Horse antibodies could effectively treat Ebola infection

The treatment suppressed viral loads significantly and protected the animals from mortality.

Published: 07th February 2017 12:46 PM  |   Last Updated: 07th February 2017 12:46 PM   |  A+A-

A file photo of doctors treating an Ebola victim (AP)


SYDNEY: A treatment made with antibodies from horses may provide an effective and economical option to fight Ebola infection, says a study.

"This is a cost-effective treatment that can be used in low-income countries in Africa where equine production facilities are already in operation for producing snake-bite antivenin," said one of the lead researchers Alexander Khromykh, Professor at University of Queensland in Australia.

"It's the first time that equine antibodies have been shown to work effectively against Ebola infection," Khromykh pointed out.

The post-exposure treatment made with antibodies from horses was administered over five days to monkeys infected 24 hours previously with a lethal dose of Ebola virus.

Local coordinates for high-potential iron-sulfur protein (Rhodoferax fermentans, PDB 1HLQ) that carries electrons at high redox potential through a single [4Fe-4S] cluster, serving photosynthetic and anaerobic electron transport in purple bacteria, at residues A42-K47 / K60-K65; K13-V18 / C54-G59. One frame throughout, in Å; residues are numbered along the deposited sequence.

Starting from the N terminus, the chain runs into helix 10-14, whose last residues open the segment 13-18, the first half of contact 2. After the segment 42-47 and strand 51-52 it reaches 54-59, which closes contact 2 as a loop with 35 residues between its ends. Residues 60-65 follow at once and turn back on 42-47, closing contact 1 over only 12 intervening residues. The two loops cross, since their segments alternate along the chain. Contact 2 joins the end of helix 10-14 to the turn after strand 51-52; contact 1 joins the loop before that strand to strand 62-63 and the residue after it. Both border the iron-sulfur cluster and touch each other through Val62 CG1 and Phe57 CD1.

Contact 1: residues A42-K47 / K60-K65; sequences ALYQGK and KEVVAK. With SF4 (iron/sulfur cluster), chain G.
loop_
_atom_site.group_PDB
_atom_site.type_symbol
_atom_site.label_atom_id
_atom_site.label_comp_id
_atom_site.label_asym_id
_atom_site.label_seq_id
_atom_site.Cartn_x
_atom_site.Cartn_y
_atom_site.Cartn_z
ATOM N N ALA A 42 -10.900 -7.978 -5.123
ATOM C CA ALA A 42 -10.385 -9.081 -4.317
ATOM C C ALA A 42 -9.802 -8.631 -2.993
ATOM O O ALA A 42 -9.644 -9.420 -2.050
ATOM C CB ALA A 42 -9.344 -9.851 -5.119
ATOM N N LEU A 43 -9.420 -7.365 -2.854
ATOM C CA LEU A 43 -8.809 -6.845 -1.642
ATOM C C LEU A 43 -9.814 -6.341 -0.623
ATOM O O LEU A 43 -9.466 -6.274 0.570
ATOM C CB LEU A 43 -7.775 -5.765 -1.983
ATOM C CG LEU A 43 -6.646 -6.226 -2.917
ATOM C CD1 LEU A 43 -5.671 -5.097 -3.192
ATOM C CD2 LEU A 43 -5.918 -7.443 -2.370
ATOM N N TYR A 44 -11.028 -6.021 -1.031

The treatment suppressed viral loads significantly and protected the animals from mortality, showed the findings published in the journal Scientific Reports.

The largest recorded outbreak of Ebola virus occurred primarily in West Africa from 2014 to 2016, infecting 30,000 people and killing more than 11,000, with exported cases in Europe and North America.

The outbreak resulted in the establishment of the United Nations Mission for Ebola Emergency Response and an acceleration of research on development of vaccines and therapies.

This led to the development of monoclonal antibodies that were used in Britain to treat infected health workers returning from Africa.

"The down side is that monoclonal antibodies require considerable investment for scale-up and manufacture, and are expensive," Khromykh said.

"Equine antibodies are a considerably cheaper alternative, with manufacturing capacity already in place in Africa. Antibodies from vaccinated horses provide a low-cost alternative, and are already in use for rabies, botulism and diphtheria," Khromykh said.

The research resulted from a strong collaboration between Australian, French and Russian scientists and a Queensland-based company Plasvacc Pty Ltd.

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